We celebrated the feast of the Sacred Heart last Friday, and perhaps we can link the message of that image to today’s gospel, which contains something of a challenge. The Sacred Heart is one of the strongest symbols of Christ’s love for his Father and for us. His entire life and mission were based on that simple truth: God first, last and always. Anything which detracts from that reality is to be treated as temptation away from the truth, even the burial of your own father as we hear in today’s gospel. These words from today’s gospel are almost always used as an example of Jesus’ “hard sayings” and it is immediately followed by another, similar instruction: Another said, “I will follow you, Lord, but first let me say farewell to my family at home.” To him Jesus said, “No one who sets a hand to the plow and looks to what was left behind is fit for the kingdom of God.” In other words, once your eyes are set on God, there is no looking back. Jesus is talking about total commitment, utter devotion, fixed focus. It is the first step in walking with the Lord, as he exemplified in all of the above. In everything he did, it was for the Father he did it. The ultimate example, of course, was his acceptance of the dreadful fate which awaited him beginning in the Garden of Gethsemane, which put his devotion to God to the ultimate test. But clearly that is not the end of the story – it is the beginning!

At the beginning of every journey, an itinerary has to be created, beginning with the destination from your starting point. Then you figure out the best possible route between the start and the finish, and then what to expect between those two points. For Jesus, the objective of his entire ministry was to obey the will of his Father. That began at his baptism, when he discovered his identity (Son of God) and his vocation (to fulfill all the prophecies concerning the Messiah of God). We were given the exact same identity and vocation at our baptism. As children of God, our objective must be union with God at the end of our time on earth, and to achieve that we must follow the vocation God has given us to the letter! And that’s where today’s gospel takes its place. No looking back, no other obligations other than those to God. That sounds hard, of course: not go to my father’s funeral? Not to say goodbye to my parents? But wait (as they say in commercials), that is by no means the end of the story. Once our allegiance to God has been established, then God’s will takes over, overriding our own, and then the law of love floods in, overwhelming all other considerations. As St. Augustine said, using the quote from last week, love and do anything you want, because everything will be done out of love and no harm or sin can ever come of that. So, then, yes, go to the funeral, go say goodbye, and do all with the love of God flowing through you, making everything you do an expression of what Jesus would do, as you too are a child of God. And with that comes total freedom. It might not be easy, but it will be God’s will and we will be free agents doing it, relying on the power of God within us which can never fail. Even after Jesus died, he triumphed through God’s love and power.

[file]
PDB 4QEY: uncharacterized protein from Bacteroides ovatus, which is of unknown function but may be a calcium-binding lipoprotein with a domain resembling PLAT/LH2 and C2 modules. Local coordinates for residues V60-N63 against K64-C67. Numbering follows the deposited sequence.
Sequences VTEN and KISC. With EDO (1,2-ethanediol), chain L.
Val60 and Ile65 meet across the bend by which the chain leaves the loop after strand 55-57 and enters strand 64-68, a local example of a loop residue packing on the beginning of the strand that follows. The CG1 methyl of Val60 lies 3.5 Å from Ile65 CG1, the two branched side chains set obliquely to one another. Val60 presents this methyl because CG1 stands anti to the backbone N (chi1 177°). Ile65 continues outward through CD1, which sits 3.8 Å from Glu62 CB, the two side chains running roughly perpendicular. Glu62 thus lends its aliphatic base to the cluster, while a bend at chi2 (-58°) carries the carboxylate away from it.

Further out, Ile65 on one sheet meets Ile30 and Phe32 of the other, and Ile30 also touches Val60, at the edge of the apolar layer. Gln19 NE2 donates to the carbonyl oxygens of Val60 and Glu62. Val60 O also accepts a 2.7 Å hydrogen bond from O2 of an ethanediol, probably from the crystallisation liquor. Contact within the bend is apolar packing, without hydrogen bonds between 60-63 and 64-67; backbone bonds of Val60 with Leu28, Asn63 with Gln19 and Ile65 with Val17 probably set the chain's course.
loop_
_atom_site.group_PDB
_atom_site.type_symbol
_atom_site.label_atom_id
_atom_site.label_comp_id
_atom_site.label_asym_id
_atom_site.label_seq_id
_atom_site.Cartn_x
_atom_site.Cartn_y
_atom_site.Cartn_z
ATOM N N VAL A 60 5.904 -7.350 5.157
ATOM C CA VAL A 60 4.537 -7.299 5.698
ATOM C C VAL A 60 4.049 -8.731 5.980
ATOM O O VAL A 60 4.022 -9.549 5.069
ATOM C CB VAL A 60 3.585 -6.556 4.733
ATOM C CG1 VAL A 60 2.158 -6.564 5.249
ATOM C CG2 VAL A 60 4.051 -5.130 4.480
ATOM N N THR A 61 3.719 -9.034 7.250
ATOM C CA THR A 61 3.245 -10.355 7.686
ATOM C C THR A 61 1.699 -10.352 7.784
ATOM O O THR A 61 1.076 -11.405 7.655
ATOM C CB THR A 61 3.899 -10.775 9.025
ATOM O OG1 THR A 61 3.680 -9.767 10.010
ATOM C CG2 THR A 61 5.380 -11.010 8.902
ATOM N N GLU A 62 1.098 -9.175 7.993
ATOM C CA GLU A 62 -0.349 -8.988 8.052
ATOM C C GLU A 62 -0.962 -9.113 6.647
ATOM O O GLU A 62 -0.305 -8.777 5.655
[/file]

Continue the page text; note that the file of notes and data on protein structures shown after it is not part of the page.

So it is appropriate that, as “Ordinary Time” begins once more, we have the starting point of our Christian existence underlined for us again in today’s gospel: all we say, do and think must be set on God, our acceptance of God’s will, and what then we must do as a consequence. In that way we are truly being and acting as children of God.

TIME AFTER TIME

Lying in my bed, I hear the clock tick and think of you
Caught up in circles
Confusion is nothing new
Flashback, warm nights
Almost left behind
Suitcase of memories
Time after
Sometimes you picture me
I’m walking too far ahead
You’re calling to me, I can’t hear
What you’ve said
You say, “go slow”
I fall behind
The second hand unwinds
If you’re lost you can look and you will find me
Time after time